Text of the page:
Still governments can also impede technological progress. Just think about the huge subsidies given to nuclear and oil producers rather than renewable energies such as solar, wind or geothermal. Or look at the controversy over car efficiency standards in the US. Legal battles are being fought between Federal law makers who want less stringent standards and Californian legislators (go Arnie !!) who want tighter controls. All the while, both Ford and General Motors are about to go under because they built mainly HUGE cars with terrible fuel efficiency.

Policies that restrict the free-market are designed to protect the system so that it can become sustainable. Yes, policies can be bad and do a lot of harm to industry and people - but good policy should try and walk the fine line between the different stakeholders while protecting the environment.

Also, increasingly banks in Australia (and elsewhere) are starting to insist that projects ‘looking for finance’ take steps to lower the impact on the environment. The banks don't want to 'look bad' and lose their valuable reputation by being connected to 'dirty' projects such as the Tasmanian pulp mill (e.g. ANZ were or maybe still are thinking of pulling their promise of funds for the pulp mill project to go ahead).

Bit simplistic video, as the government does have the ability to TAX and SPEND, so there is another big player in the market that can control where money goes other than the banks.

Also people pay interest because of the opportunity cost (having $100 now is worth paying $110 later for) because you don't have to wait to save it up! Also in say 6 months time, $100 won't buy $100 worth of stuff because of inflation - so the lender wants to ensure that they are not losing on the deal over time. Of course interest charged above this opportunity cost is a different thing altogether. Still, banks are there for shareholders profit (and shareholders want profit) . . . so yeah, that is the system we have and I agree it may need some radical changes. The recent wall street problems have lead to a change in the way banks operate (more regulation and tighter credit controls), but are only really tinkering - many governments are lowering interest rates to encourage borrowing to those that are already drowning in too much debt or worried about losing their jobs and not spending.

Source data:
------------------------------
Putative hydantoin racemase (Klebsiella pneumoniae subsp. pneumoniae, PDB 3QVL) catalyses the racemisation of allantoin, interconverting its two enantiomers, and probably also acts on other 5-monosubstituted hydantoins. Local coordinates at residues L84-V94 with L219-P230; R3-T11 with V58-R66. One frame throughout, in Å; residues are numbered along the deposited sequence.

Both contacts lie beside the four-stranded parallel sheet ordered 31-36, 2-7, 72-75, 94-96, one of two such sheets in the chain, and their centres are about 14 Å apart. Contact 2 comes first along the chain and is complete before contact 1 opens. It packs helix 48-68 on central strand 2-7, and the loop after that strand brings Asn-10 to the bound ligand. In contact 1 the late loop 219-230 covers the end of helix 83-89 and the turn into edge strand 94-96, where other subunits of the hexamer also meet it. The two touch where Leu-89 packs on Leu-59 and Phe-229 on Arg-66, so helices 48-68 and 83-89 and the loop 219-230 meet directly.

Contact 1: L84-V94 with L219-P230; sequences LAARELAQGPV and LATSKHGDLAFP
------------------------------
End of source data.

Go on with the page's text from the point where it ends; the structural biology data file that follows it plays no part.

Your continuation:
Wow, really did get my thinking . . . I will put this on my blog.


My friend's reply:

Yeah, I found it a bit simplistic, too, but I would talk about other philosophical implications (like the fact that it's not just the bank that creates the money; the borrower is just as much a party to it by promising to pay back money he doesn't have. Banks are just institutions that do what we want them to do: give us money now for the promise of our future hard work). I agree that it's unsustainable and that technology is chancy ground to build castles on. I'm hoping our generation will be lucky and get to sleep in peace before the shit hits the fan. If technology pulls an ace out of the hat, so much the better, otherwise it could get a bit grim.
A comparison of The Limits to Growth with 30 years of reality (a new paper by Graham Turner, from the CSIRO)